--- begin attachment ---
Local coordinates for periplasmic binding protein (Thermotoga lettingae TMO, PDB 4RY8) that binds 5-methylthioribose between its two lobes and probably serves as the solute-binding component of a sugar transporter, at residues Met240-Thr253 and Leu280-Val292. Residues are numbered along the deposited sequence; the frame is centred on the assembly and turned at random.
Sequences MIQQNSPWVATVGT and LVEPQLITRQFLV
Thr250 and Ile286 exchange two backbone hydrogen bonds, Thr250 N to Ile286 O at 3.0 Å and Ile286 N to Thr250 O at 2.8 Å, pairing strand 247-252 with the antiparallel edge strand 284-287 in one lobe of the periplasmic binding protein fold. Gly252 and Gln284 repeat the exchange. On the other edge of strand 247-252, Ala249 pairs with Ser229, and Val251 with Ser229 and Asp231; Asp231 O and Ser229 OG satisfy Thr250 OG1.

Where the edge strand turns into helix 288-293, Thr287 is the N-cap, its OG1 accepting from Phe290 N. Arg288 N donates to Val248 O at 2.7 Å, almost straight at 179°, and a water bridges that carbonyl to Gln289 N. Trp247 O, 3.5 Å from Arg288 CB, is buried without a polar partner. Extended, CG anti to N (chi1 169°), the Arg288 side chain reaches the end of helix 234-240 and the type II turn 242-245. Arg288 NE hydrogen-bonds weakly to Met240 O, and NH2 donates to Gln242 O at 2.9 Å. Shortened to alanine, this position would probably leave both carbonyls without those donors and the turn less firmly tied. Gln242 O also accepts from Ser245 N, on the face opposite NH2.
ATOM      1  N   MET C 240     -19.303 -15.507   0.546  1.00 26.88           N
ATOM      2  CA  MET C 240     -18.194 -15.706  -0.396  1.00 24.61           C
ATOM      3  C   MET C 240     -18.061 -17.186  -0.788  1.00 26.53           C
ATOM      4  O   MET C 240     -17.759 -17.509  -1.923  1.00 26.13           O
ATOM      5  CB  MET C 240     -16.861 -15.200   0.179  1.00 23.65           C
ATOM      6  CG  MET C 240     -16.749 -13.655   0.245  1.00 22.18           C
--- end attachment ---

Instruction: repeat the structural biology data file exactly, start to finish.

Local coordinates for periplasmic binding protein (Thermotoga lettingae TMO, PDB 4RY8) that binds 5-methylthioribose between its two lobes and probably serves as the solute-binding component of a sugar transporter, at residues Met240-Thr253 and Leu280-Val292. Residues are numbered along the deposited sequence; the frame is centred on the assembly and turned at random.
Sequences MIQQNSPWVATVGT and LVEPQLITRQFLV
Thr250 and Ile286 exchange two backbone hydrogen bonds, Thr250 N to Ile286 O at 3.0 Å and Ile286 N to Thr250 O at 2.8 Å, pairing strand 247-252 with the antiparallel edge strand 284-287 in one lobe of the periplasmic binding protein fold. Gly252 and Gln284 repeat the exchange. On the other edge of strand 247-252, Ala249 pairs with Ser229, and Val251 with Ser229 and Asp231; Asp231 O and Ser229 OG satisfy Thr250 OG1.

Where the edge strand turns into helix 288-293, Thr287 is the N-cap, its OG1 accepting from Phe290 N. Arg288 N donates to Val248 O at 2.7 Å, almost straight at 179°, and a water bridges that carbonyl to Gln289 N. Trp247 O, 3.5 Å from Arg288 CB, is buried without a polar partner. Extended, CG anti to N (chi1 169°), the Arg288 side chain reaches the end of helix 234-240 and the type II turn 242-245. Arg288 NE hydrogen-bonds weakly to Met240 O, and NH2 donates to Gln242 O at 2.9 Å. Shortened to alanine, this position would probably leave both carbonyls without those donors and the turn less firmly tied. Gln242 O also accepts from Ser245 N, on the face opposite NH2.
ATOM      1  N   MET C 240     -19.303 -15.507   0.546  1.00 26.88           N
ATOM      2  CA  MET C 240     -18.194 -15.706  -0.396  1.00 24.61           C
ATOM      3  C   MET C 240     -18.061 -17.186  -0.788  1.00 26.53           C
ATOM      4  O   MET C 240     -17.759 -17.509  -1.923  1.00 26.13           O
ATOM      5  CB  MET C 240     -16.861 -15.200   0.179  1.00 23.65           C
ATOM      6  CG  MET C 240     -16.749 -13.655   0.245  1.00 22.18           C